Yesterday afternoon the wind had cut down enough for a walk on the beach.  It’s an impressive one and in spite of the reefs that break the surf, the waves were still rolling in and crashing like they meant it.   This spot was pretty amazing as the waves crashed over and into the air with ferocity.  In spite of all the wave action the water was very clear.  The sand, because of the constant pounding is very soft and fine. After our walk on the beach we decided to try the “other” bar, Grabbers.  It was perched on the leeward side of the island, with a lot less wind.   That’s good.  We liked it very much.  They even have a pool.  Pretty nice spot.  Great view.  They call this sunset beach.  That’s because you can see the sunset from the bar, but you probably already figured that one out.  The view over the pool was very nice.  We recommend this spot.

How about a commercial for the place?  Yes, that’s me trying to look cool.  Alas, no hope.  I am just not cool material.  No comments about the hat…  I am at peace with my “un-cooleness”, mostly and totally after a few beers.   At least I don’t have a doo rag.We headed back to Pandora to enjoy the sunset.And moon rise.  What a beautiful sight.  Today?  Who knows.  Perhaps another short hop and another sandy beach.   Only two weeks till Brenda heads north so we had better cram in as much sightseeing as we can.  Time’s short.

Man-O-War Cay, a true treasure in the Bahamas

Yesterday, Sunday, we arrived here in Man-O-War Cay after a short five mile motor from Hope Town.   The flavor of this island is so different than Hope Town with it’s thriving boat building waterfront.  Hope Town is much more of an island resort and this island seems to be all business.  In some ways, nix the palms and you’d almost think that you were in Maine.  The harbor is very small and well protected and with loads of moorings, some of which are alarmingly close to one another.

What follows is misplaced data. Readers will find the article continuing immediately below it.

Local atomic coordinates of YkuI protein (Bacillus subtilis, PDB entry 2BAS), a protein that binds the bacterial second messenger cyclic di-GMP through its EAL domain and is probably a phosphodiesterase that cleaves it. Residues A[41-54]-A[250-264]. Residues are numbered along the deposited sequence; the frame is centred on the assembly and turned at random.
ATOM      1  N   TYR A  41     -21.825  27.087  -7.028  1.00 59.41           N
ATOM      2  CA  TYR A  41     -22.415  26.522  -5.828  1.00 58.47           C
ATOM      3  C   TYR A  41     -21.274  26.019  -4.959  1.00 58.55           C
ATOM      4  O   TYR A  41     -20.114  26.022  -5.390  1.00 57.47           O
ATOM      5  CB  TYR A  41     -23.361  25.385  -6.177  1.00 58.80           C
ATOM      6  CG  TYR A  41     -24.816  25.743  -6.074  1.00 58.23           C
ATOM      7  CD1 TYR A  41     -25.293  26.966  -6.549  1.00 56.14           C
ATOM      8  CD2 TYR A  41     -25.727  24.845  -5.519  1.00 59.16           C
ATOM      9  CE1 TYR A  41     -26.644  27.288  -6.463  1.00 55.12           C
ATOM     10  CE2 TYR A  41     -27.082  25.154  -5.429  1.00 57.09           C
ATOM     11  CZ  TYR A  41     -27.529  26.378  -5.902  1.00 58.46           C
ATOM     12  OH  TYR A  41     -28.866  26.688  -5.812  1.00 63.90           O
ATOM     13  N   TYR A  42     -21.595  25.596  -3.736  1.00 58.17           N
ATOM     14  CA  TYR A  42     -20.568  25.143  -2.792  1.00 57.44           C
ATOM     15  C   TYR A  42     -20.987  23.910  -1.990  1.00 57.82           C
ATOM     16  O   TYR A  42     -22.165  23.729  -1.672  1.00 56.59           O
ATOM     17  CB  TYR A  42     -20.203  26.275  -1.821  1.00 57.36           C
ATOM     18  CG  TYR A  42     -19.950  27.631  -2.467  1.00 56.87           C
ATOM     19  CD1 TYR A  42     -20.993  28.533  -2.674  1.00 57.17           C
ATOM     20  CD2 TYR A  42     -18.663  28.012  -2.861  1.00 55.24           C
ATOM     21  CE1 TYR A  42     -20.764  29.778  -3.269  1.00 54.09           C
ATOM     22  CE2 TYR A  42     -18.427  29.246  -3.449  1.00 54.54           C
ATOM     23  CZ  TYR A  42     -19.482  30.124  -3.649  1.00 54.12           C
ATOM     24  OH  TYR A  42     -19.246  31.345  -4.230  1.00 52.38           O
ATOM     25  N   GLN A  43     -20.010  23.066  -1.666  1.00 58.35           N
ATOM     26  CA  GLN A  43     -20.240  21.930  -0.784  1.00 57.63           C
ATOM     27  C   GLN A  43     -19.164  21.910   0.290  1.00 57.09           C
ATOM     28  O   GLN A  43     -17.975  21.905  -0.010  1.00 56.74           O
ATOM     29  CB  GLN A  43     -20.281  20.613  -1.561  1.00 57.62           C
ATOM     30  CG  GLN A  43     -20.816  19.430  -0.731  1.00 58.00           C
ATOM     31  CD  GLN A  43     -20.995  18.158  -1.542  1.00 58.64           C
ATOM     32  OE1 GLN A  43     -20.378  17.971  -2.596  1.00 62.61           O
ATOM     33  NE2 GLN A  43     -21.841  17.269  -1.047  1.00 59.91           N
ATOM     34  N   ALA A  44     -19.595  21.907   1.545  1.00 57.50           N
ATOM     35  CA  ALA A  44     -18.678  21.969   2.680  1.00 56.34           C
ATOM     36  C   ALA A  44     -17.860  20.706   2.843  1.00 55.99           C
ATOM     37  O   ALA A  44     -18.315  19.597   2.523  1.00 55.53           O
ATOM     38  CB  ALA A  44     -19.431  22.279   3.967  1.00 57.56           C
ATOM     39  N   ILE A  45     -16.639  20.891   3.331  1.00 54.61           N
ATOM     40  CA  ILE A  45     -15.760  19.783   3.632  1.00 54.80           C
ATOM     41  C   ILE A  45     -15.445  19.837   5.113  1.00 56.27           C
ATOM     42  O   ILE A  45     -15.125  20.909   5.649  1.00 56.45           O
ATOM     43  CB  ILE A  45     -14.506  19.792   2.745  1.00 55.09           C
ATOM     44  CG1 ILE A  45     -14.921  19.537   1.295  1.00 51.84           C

Last night we went on a “cocktail cruise” in our dink and enjoyed the sights of the waterfront and harbor.   This little wooden boat caught our eye.  It seemed right at home near the rustic cabin.  Not the sort of sight that we have seen much of here in the Bahamas.  It looks like someone named Billy-Bob should live in that house.    Nearby there were several egrets that eyed us suspiciously   Fly away, not fly away, fly away…

What a beautiful sight. These lovely Abaco sloops were moored out in front of Albury’s boat shop.  They used to make a lot of these in the past but much of their work these days is in fiberglass fishing boats.   We have seen their fishing boats all over the Bahamas.  This morning we headed ashore with the hope of having breakfast but no luck.  The only spot to eat is open for lunch and dinner.  However, that did not deter as we just toughed it out until lunch.

As we were walking around we spied this lovely sloop fresh from the paint shop.